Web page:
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Directors find features no stranger than nonfiction

Storytelling skills and Hollywood's new open-mindedness help documentarians switch to scripted movies.

October 19, 2003|Juan Morales | Special to The Times

Amid the media fanfare surrounding the success of the recent documentaries "Capturing the Friedmans," "Spellbound" and "Winged Migration," little attention has been paid to another intriguing trend: More and more documentary filmmakers are making the transition to narrative features.

Although many directors have gone from nonfiction to fiction in the past -- including John Schlesinger, William Friedkin, Barbet Schroeder and Michael Apted -- the phenomenon has been less prevalent in recent years. But 2003 has already seen the release of several scripted features from filmmakers who got their start in documentaries, with more on the way.

"Hollywood feels a lot more democratic today than when we first moved here" in 1994, says Randy Barbato, who with longtime partner Fenton Bailey wrote and directed the recently released drama "Party Monster," about the 1980s New York club scene. "There just seem to be a lot more opportunities, so you aren't as likely to be pigeonholed and seen as only being able to do one thing."

This open-mindedness is a fairly recent development, however. For, despite having made such high-profile documentaries as "The Eyes of Tammy Faye" and "Monica in Black and White" through their production company World of Wonder, it took years for Bailey and Barbato to raise money for "Party Monster," which they adapted from their award-winning 1998 documentary of the same name.

Husband-and-wife writing-directing team Shari Springer Berman and Robert Pulcini endured similar frustration on the way to making their debut feature, "American Splendor." The film, a biopic about underground comic-book writer Harvey Pekar, has earned widespread plaudits, including the top prize at this year's Sundance Film Festival. But were it not for "Splendor" producer Ted Hope, who recognized an affinity for offbeat characters in Berman and Pulcini's first two films -- the documentaries "Off the Menu: The Last Days of Chasen's," about the closing of the famous Beverly Hills restaurant, and "The Young and the Dead," about the Hollywood Forever cemetery -- the duo might still be looking for its first break.

"It seems as if studios will take a risk with a music-video director or a commercial director," Pulcini says, "but something about documentary filmmakers scares them."

Ironically, despite lingering reservations about their skills, most documentary filmmakers contend that shooting a narrative feature is actually easier than shooting a documentary. "People think it's so difficult to make the transition," Berman says, "but with documentaries you usually have no money, no crew and you're working with people who are not actors and are terrified of being on camera. So on a feature, when you have all the tools to actually make the film, it's like, 'Whoa! This isn't so hard.' "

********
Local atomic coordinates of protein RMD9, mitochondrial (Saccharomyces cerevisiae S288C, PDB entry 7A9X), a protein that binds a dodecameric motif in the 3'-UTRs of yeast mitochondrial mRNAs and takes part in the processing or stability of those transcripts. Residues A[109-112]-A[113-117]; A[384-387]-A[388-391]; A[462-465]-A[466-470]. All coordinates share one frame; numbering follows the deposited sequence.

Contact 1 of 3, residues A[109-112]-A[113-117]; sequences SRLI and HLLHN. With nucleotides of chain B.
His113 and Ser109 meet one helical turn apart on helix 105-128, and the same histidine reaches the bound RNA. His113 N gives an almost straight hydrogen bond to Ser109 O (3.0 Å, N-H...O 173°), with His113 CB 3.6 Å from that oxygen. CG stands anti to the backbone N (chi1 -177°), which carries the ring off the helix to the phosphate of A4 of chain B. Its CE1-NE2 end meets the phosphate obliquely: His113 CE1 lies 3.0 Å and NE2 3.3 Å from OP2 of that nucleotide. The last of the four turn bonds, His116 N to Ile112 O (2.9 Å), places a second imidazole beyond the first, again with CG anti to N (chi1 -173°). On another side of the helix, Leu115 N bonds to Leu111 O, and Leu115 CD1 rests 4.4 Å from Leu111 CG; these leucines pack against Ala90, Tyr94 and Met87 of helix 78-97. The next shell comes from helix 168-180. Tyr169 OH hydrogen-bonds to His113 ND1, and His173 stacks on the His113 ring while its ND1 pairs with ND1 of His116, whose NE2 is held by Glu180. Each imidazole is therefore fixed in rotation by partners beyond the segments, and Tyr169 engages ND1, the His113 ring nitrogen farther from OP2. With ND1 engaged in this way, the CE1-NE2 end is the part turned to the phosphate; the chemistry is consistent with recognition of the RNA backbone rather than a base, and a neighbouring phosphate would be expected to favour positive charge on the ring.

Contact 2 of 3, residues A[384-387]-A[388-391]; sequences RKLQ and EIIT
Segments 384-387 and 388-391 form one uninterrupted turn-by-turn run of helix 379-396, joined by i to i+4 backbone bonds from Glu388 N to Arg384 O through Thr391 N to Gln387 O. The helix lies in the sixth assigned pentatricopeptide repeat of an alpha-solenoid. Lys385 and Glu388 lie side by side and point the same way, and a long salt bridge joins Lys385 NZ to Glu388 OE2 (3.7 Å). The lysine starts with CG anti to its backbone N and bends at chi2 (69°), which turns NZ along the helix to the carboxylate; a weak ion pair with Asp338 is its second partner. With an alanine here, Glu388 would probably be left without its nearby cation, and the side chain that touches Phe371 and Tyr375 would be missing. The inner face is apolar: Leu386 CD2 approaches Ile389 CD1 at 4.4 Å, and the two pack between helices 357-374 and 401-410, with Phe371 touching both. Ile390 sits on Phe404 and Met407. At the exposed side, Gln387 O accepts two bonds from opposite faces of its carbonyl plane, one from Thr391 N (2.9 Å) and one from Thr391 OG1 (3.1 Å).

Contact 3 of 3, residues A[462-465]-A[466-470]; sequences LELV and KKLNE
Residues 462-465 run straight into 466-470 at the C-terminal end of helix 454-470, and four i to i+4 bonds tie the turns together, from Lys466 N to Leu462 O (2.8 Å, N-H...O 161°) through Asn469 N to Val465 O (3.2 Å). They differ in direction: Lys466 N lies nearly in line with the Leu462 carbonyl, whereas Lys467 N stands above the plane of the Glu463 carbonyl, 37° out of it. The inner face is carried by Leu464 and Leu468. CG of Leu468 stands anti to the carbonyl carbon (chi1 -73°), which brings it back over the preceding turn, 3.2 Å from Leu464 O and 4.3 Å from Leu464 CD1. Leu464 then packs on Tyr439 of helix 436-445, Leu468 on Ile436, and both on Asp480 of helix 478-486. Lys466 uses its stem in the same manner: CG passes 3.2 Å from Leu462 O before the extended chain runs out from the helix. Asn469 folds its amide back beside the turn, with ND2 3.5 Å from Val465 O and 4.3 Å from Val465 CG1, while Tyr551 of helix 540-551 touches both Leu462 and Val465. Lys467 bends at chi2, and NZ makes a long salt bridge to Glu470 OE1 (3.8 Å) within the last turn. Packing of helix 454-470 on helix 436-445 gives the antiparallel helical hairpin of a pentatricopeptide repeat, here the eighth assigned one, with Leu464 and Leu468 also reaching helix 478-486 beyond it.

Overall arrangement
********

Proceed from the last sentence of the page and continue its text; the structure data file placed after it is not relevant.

Fundamental skills

The fundamentals developed by a documentary filmmaker are readily applicable to scripted material, according to those who have made the leap.

"Documentaries were an excellent way to cut my teeth and learn narrative storytelling," notes George Hickenlooper, who drew praise for the 1991 documentary "Hearts of Darkness," about Francis Ford Coppola's tempestuous production of the Vietnam drama "Apocalypse Now," before going on to make such scripted features as "Big Brass Ring" and "The Man From Elysian Fields."

"I think making a documentary is a lot like the process of screenwriting, which involves taking various elements and shaping and sculpting a story. That's exactly what documentary filmmaking is. You're building a story using montage, as opposed to a fictional film, where you have a blueprint of what you're going to do. It's cinema in its purest form, I think."

Todd Phillips, director of the comedy "Old School," which opened in March, attributes his ability to work with actors directly to his documentary origins.

"When you're making documentaries you're basically manipulating people to do what you want," says Phillips, who went from the in-your-face documentaries "Hated," about punk rocker GG Allin, and "Frat House," about fraternity hazing, to the teen comedy "Road Trip" and the coming movie version of "Starsky and Hutch."

"Traditional documentary filmmakers would probably say that's the thing that's wrong with some of the movies I've made. But I always ask documentary filmmakers, 'What does a documentary director do if you're not manipulating people?' And I think feature filmmaking, to some extent, is also manipulation -- to get what you want, you have to direct actors. I realize 'manipulation' sounds like a negative term, but I mean it in a good way, as a means to achieve a goal."

Having it both ways

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